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Bordenave B.,BGB Consultance | Lehir F.,Conservatoire Botanique National de Brest | Lorans M.,University Of Kourou
Revue d'Ecologie (La Terre et la Vie) | Year: 2012

The elaboration of a first list of the most threatened species of the overseas territory of French Guyana was undertaken in 2009 by the Association for Botanical Conservation in French Guiana in collaboration with the National Botanical Conservatory of Brest. Carried out in synergy with the updating of the species list for Natural Areas of Ecological, Faunistic and Floritic Interests supervised by the Region Science Council for Natural Heritage, this work includes 97 vascular plants, 18 of which can be considered as threatened in the state of current knowledge, according to the IUCN criteria which are recommended by the Federation of National Botanical Conservatories. Among these 18 taxa, threatened because of their rarity and the fragility of their natural habitats, 17 are already protected by a 2001 ministry decree and one is from a new genus, Hekkingia bordenavei; nine of these appear to be of high concern for conservation: Cleistes grandifiora (Orchidaceae), Cornutia pubescens (Verbenaceae), Antirhea triflora (Rubiaceae), Himathantus drasticus (Apocynaceae), Axonopus oiapocensis (Poaceae), Psychotria granvillei (Rubiaceae), Eriocaulon guyanense (Eriocaulaceae) along with two palm species subject to National Action Plans for their conservation since 2009, Astrocaryum minus and Bactris nancibaensis. This study also contributes to the on-going "regional Red List" of the French Guiana flora.


Lambert E.,MMS | Desmots D.,LPO | Le Bail J.,Conservatoire Botanique National de Brest | Mouronval J.-B.,Association Nacicca | Felzines J.-C.,Institute Of Botanique Herbiers Universitaires Of Clermont Ferrand Ibhuc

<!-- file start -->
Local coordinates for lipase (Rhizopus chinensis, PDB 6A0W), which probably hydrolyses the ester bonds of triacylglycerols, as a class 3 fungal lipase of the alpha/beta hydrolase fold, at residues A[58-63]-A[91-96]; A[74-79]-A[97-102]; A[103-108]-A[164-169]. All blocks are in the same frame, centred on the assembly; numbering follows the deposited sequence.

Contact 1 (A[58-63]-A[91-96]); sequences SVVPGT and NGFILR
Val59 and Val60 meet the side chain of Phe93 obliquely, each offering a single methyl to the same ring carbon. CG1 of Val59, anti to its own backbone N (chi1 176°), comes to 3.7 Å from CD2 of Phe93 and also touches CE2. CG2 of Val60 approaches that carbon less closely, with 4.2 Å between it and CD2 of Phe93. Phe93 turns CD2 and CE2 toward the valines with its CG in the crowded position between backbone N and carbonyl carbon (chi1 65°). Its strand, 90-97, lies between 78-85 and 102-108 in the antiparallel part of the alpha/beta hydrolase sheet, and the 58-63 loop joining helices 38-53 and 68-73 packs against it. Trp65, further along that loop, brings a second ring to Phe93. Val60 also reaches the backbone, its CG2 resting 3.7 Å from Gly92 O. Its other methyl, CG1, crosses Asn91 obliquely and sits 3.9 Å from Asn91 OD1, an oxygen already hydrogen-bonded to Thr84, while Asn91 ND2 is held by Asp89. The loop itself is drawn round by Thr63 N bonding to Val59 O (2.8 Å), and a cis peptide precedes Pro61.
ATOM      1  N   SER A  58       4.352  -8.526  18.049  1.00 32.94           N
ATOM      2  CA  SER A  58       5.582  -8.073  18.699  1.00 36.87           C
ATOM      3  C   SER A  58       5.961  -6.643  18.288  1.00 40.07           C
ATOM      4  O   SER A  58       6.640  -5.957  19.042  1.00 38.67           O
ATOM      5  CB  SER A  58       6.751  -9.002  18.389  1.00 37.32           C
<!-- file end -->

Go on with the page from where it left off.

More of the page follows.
Acta Botanica Gallica | Year: 2013

Tolypella salina R. Cor. is a Charophyte only known from some French and Iberian stations. Its rarity and the specific richness of the salt marshes where it grows, on the Atlantic and Mediterranean coasts, have led to the proposal to add this species to the French list of protected plants. A survey of stations was realized on the Atlantic coast (Noirmoutier, Guérande) between 2010 and 2013 to complete the distribution map of this taxon. The aim of this work is to improve the knowledge of this plants biology and its ecological environment. It appears that the development of this species differs between stations, and also from one year to the next, a phenomenon due to the instability of its living environment (hydrological and salinity conditions, etc.). Phytosociological considerations related to the subassociation tolypelletosum salinae are added. Some recommendations are proposed for the management of these sites, taking into account the human activities there, in order to maintain the salt marsh mosaic that is necessary for the conservation of Tolypella salina. © 2013 Copyright Société botanique de France.


Rapinel S.,Conservatoire Botanique National de Brest | Rapinel S.,University of Rennes 2 - Upper Brittany | Clement B.,French National Center for Scientific Research | Magnanon S.,Conservatoire Botanique National de Brest | And 2 more authors.
Journal of Environmental Management | Year: 2014

Identification and mapping of natural vegetation are major issues for biodiversity management and conservation. Remotely sensed data with very high spatial resolution are currently used to study vegetation, but most satellite sensors are limited to four spectral bands, which is insufficient to identify some natural vegetation formations. The study objectives are to discriminate natural vegetation and identify natural vegetation formations using a Worldview-2 satellite image. The classification of the Worldview-2 image and ancillary thematic data was performed using a hybrid pixel-based and object-oriented approach. A hierarchical scheme using three levels was implemented, from land cover at a field scale to vegetation formation. This method was applied on a 48km2 site located on the French Atlantic coast which includes a classified NATURA 2000 dune and marsh system. The classification accuracy was very high, the Kappa index varying between 0.90 and 0.74 at land cover and vegetation formation levels respectively. These results show that Wordlview-2 images are suitable to identify natural vegetation. Vegetation maps derived from Worldview-2 images are more detailed than existing ones. They provide a useful medium for environmental management of vulnerable areas. The approach used to map natural vegetation is reproducible for a wider application by environmental managers. © 2014 Elsevier Ltd.